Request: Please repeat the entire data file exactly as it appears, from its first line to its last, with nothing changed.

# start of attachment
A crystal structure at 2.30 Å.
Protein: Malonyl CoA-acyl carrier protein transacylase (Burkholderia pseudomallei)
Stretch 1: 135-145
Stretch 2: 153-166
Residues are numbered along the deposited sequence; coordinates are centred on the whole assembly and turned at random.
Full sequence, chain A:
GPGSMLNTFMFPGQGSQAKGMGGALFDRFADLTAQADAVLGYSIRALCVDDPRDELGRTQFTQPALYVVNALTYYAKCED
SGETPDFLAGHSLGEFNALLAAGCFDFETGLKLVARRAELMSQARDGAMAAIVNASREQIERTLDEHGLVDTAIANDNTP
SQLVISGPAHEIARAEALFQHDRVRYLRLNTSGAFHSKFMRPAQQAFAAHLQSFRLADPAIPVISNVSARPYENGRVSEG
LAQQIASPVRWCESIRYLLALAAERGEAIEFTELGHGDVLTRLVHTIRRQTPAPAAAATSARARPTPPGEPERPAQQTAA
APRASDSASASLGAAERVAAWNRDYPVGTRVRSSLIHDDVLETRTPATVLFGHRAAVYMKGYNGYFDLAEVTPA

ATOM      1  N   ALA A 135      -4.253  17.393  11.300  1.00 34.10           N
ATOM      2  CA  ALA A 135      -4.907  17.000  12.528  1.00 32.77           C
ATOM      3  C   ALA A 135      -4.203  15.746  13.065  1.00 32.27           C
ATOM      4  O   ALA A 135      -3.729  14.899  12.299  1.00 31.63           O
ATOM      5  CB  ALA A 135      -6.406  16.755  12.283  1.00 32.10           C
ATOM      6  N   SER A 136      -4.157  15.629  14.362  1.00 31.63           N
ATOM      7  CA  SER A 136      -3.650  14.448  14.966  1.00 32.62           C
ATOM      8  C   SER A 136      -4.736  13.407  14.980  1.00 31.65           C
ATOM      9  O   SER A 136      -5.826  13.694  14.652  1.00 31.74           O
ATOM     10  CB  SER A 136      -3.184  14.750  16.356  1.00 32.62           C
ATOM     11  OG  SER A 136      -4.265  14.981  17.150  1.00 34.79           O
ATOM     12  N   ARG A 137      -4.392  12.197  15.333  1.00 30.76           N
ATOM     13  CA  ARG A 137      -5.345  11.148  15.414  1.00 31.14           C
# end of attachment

A crystal structure at 2.30 Å.
Protein: Malonyl CoA-acyl carrier protein transacylase (Burkholderia pseudomallei)
Stretch 1: 135-145
Stretch 2: 153-166
Residues are numbered along the deposited sequence; coordinates are centred on the whole assembly and turned at random.
Full sequence, chain A:
GPGSMLNTFMFPGQGSQAKGMGGALFDRFADLTAQADAVLGYSIRALCVDDPRDELGRTQFTQPALYVVNALTYYAKCED
SGETPDFLAGHSLGEFNALLAAGCFDFETGLKLVARRAELMSQARDGAMAAIVNASREQIERTLDEHGLVDTAIANDNTP
SQLVISGPAHEIARAEALFQHDRVRYLRLNTSGAFHSKFMRPAQQAFAAHLQSFRLADPAIPVISNVSARPYENGRVSEG
LAQQIASPVRWCESIRYLLALAAERGEAIEFTELGHGDVLTRLVHTIRRQTPAPAAAATSARARPTPPGEPERPAQQTAA
APRASDSASASLGAAERVAAWNRDYPVGTRVRSSLIHDDVLETRTPATVLFGHRAAVYMKGYNGYFDLAEVTPA

ATOM      1  N   ALA A 135      -4.253  17.393  11.300  1.00 34.10           N
ATOM      2  CA  ALA A 135      -4.907  17.000  12.528  1.00 32.77           C
ATOM      3  C   ALA A 135      -4.203  15.746  13.065  1.00 32.27           C
ATOM      4  O   ALA A 135      -3.729  14.899  12.299  1.00 31.63           O
ATOM      5  CB  ALA A 135      -6.406  16.755  12.283  1.00 32.10           C
ATOM      6  N   SER A 136      -4.157  15.629  14.362  1.00 31.63           N
ATOM      7  CA  SER A 136      -3.650  14.448  14.966  1.00 32.62           C
ATOM      8  C   SER A 136      -4.736  13.407  14.980  1.00 31.65           C
ATOM      9  O   SER A 136      -5.826  13.694  14.652  1.00 31.74           O
ATOM     10  CB  SER A 136      -3.184  14.750  16.356  1.00 32.62           C
ATOM     11  OG  SER A 136      -4.265  14.981  17.150  1.00 34.79           O
ATOM     12  N   ARG A 137      -4.392  12.197  15.333  1.00 30.76           N
ATOM     13  CA  ARG A 137      -5.345  11.148  15.414  1.00 31.14           C